Culture Minister Miri Regev (Likud) on Wednesday presented before a Knesset committee her new "cultural loyalty" bill, drawing criticism from several MKs.
The bill seeks to deny state funding to artists and cultural institutions who denigrate the state flag or state symbols; incite to racism, violence or terrorism; support armed struggle and terrorism against Israel; mark Independence Day as a day of mourning; or deny Israel's existence as a Jewish and democratic state. Regev said that her proposal is based on previous Knesset legislation.
Regev told the Education, Culture and Sports Committee that "Miri Regev did not invent this or that law. Miri Regev – that's me – wants to create a simple law, a regulating law, allowing the minister to provides money to also withhold budgets. My whole law deals with something simple – regulating, passing the existing law, existing laws that were legislated in Israel's Knesset."
Minister Regev further said that "a country will not fund a cultural institution that burns the flag. Period. Anyone who subverts Israel can do so. I have no problem with that. Not with state funding. That's the law. So what is the outcry about? About me asking to enforce laws?" Regev later sought to clarify these remarks, saying: "I have a problem with subversion against Israel, and all the more so when it's funded by the state."
Arab MKs asked who would make decisions on enforcing the policy. "According to this administration, the Arabs are both going to the polls in droves and being subversive," said MK Ahmad Tibi (Joint List).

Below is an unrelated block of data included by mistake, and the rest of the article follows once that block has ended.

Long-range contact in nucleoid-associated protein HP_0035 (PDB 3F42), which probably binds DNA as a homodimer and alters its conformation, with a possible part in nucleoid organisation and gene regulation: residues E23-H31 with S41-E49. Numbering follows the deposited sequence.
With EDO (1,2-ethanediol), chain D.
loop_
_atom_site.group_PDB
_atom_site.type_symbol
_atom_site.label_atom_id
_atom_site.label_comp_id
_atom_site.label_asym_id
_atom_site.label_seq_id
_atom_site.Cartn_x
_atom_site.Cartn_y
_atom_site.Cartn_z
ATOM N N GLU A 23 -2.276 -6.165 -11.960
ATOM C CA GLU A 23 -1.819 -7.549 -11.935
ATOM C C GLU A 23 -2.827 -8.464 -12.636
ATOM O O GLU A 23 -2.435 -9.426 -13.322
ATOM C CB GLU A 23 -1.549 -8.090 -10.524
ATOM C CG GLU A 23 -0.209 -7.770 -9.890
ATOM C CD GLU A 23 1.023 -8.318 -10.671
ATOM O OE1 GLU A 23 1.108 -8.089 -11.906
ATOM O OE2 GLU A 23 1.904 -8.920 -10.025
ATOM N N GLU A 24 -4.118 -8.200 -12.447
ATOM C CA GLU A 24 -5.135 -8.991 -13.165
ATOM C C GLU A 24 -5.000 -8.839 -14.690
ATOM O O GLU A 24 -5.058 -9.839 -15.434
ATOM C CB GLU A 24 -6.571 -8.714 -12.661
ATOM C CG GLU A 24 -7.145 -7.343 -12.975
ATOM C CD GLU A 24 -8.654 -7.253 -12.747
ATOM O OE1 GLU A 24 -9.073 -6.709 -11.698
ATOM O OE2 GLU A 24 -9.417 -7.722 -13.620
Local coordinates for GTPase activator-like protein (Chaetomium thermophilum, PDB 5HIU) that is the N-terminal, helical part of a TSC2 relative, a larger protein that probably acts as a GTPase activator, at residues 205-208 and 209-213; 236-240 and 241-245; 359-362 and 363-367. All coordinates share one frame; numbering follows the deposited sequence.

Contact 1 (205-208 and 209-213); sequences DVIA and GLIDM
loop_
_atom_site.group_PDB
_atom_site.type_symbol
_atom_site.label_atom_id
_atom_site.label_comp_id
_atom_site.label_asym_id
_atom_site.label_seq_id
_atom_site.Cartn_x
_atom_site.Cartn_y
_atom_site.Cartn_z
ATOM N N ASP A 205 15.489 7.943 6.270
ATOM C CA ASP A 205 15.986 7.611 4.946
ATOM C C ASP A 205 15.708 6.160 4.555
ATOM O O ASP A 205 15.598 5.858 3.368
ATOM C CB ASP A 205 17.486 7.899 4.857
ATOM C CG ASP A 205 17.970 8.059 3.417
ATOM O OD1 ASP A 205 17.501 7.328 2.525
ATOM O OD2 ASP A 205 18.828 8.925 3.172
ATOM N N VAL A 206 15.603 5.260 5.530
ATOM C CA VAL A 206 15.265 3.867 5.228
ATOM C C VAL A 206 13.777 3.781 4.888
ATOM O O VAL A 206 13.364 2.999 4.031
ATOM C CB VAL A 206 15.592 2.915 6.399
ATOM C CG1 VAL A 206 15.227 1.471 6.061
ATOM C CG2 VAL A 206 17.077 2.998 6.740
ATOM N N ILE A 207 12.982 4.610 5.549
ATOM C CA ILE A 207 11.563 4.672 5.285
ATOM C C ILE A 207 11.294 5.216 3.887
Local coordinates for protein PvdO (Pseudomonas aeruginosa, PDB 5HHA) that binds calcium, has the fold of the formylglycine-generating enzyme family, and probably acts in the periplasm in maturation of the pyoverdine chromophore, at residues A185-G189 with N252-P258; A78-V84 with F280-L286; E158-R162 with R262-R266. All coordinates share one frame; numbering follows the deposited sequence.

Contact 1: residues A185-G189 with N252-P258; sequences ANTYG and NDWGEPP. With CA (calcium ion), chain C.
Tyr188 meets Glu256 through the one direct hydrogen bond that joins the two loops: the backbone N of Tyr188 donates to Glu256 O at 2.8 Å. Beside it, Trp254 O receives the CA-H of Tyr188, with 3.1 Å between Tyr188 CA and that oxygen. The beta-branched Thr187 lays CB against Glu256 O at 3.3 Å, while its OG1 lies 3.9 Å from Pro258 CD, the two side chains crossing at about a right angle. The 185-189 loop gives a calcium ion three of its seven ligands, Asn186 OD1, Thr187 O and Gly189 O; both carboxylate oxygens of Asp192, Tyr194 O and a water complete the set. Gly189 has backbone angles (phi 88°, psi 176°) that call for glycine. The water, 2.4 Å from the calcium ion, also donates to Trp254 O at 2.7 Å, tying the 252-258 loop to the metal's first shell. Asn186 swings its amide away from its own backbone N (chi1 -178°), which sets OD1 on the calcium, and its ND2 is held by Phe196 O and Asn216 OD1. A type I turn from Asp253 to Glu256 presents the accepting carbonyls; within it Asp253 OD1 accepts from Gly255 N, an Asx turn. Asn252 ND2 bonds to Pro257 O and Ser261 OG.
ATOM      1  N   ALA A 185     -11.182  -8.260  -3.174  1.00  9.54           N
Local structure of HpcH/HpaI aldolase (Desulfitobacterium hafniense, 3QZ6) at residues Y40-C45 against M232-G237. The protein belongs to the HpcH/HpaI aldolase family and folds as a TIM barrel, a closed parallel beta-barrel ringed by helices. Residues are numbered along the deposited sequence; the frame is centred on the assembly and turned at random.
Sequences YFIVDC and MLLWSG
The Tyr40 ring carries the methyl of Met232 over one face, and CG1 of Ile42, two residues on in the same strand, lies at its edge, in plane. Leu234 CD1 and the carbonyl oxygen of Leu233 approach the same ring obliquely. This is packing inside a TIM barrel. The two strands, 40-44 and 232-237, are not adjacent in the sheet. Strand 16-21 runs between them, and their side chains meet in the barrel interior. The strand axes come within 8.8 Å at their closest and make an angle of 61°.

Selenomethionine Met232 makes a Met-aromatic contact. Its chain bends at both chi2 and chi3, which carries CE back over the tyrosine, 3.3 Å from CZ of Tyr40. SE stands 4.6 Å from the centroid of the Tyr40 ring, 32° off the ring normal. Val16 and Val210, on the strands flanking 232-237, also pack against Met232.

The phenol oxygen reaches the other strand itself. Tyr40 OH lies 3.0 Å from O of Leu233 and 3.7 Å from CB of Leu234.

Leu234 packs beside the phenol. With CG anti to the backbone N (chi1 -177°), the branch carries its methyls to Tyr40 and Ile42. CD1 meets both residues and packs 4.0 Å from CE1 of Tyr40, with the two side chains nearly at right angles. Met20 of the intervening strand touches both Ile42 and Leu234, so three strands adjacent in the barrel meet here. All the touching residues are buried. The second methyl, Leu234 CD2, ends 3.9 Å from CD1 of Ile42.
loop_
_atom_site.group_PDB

MK Haim Yellin (Yesh Atid) branded the bill "a serious blow to freedom of speech." Yellin, who immigrated from Argentina during that country's "Dirty War" period of state terrorism, said: "as one of the only ones here who grew up in a dictatorship, I am telling you that are going in a very wrong direction."
MK Stav Shaffir (Zionist Union) sparred with Minister Regev. "What are you scared of?" asked Shaffir. "This ceaseless meddling in content… this thing, what you are doing, is subverting the state," she continued. "The Jews have always been a people unafraid of voicing criticism. What you are doing is undermining these foundations and this should be illegal. Will institutions that name themselves after Miri Regev get a budget increase?"
"Not a bad idea," Regev quipped.